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3 Time Management Hacks to Make You Better at Your Job

It used to be common to hear people say, "There just aren't enough hours in the day." Now, there's no point in wishing for an extra 60 minutes here or there; we know that our work would just expand, like a gas, to fit the shape of the container. The real secret to productivity isn't more time. It's using the time we have more efficiently.

It used to be common to hear people say, “There just aren’t enough hours in the day.” Now, there’s no point in wishing for an extra 60 minutes here or there; we know that our work would just expand, like a gas, to fit the shape of the container. The real secret to productivity isn’t more time. It’s using the time we have more efficiently.

time flies 

(Photo Credit: aussiegall/Flickr)

1. Work when you work best.

Do You Know What You're Worth?

You probably already know if you’re a morning person or a night person. But do you know what time is best for each type of work you face in a given day?

“Do your hardest work when you’re most alert,” advises Satinder Haer at Popforms. “This means: do your analytic work during the morning if you’re an early riser, and in the evening if you’re a night owl. Pretty intuitive, but may of us fight our natural rhythms in order to be on a schedule we think is ‘right.’ However, if you do your hardest strategic work when your mind is most alert, you’ll do it faster and more effectively. This means you’ll have more time in your day (since you won’t be dragging through the big stuff) and you’ll do your best work on the stuff that really matters.”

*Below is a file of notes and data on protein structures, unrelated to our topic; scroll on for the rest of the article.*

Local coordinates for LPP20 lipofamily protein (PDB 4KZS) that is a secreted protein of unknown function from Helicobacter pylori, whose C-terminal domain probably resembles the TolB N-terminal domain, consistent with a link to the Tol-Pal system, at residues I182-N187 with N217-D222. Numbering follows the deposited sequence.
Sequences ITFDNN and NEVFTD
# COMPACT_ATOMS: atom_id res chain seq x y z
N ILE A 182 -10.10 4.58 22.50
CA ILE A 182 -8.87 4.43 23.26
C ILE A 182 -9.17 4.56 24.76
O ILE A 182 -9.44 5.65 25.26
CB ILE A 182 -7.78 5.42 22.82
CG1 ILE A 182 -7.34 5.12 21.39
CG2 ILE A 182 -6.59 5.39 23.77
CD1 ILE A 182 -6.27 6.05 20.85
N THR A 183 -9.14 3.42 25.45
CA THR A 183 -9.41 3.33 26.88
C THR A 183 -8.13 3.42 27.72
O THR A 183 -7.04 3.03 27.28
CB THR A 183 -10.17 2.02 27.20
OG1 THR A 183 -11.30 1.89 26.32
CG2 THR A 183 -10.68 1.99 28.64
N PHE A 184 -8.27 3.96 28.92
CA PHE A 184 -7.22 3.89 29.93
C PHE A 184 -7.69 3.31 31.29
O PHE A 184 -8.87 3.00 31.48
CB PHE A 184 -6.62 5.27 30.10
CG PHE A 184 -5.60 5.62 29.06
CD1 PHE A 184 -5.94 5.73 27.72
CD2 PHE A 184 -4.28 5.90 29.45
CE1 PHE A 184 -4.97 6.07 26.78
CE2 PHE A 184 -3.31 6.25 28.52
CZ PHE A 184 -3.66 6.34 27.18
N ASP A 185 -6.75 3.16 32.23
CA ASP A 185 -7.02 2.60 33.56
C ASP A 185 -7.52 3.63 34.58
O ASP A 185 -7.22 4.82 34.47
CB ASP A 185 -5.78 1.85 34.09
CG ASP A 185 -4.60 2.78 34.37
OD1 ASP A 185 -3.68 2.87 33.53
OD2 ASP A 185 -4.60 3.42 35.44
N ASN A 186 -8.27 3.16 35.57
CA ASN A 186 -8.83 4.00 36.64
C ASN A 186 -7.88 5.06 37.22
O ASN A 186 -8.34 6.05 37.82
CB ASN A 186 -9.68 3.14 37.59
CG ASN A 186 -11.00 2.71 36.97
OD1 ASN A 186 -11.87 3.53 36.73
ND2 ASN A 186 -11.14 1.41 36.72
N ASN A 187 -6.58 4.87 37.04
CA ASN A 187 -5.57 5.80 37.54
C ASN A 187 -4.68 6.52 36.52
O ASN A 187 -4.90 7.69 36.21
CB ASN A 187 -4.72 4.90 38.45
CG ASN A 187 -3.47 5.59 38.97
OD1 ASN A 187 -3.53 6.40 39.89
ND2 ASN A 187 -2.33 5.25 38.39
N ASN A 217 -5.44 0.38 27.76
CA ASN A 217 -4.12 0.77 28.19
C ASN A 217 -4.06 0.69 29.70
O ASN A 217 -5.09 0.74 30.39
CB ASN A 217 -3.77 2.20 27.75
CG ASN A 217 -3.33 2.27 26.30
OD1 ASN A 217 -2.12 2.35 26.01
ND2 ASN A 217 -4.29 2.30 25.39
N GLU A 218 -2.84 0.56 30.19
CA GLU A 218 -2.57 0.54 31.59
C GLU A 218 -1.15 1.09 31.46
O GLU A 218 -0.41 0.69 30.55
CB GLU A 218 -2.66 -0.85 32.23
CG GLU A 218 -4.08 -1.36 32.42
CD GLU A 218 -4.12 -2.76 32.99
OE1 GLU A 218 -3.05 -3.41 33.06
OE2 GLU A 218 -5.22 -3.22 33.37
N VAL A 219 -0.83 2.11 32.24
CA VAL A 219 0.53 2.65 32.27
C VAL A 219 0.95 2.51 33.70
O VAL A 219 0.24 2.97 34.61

Creative work, Haer says, is best done when we’re tired, and less bound by rules and perceived limitations.

2. Make appointments to check your email.

Email is a time suck. It forces you to be reactive instead of proactive, structuring your day according to the needs of others, and it can become a method of procrastination, because you’re less likely to feel guilty if you’re doing something work-related than if you’re noodling on the internet or playing Angry Birds. Circumvent both problems by only checking email a few times a day, and at set times.

3. A day without meetings.

If you’re the boss, or have any influence on the decision-makers, propose one day a week without meetings. Dustin Moskovitz, the co-founder and CEO of Asana and co-founder of Facebook, blocks off every Wednesday as a no-meeting zone. The result? At least one day a week without the special hell that is attending a meeting when project deadlines are looming.

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Jen Hubley Luckwaldt
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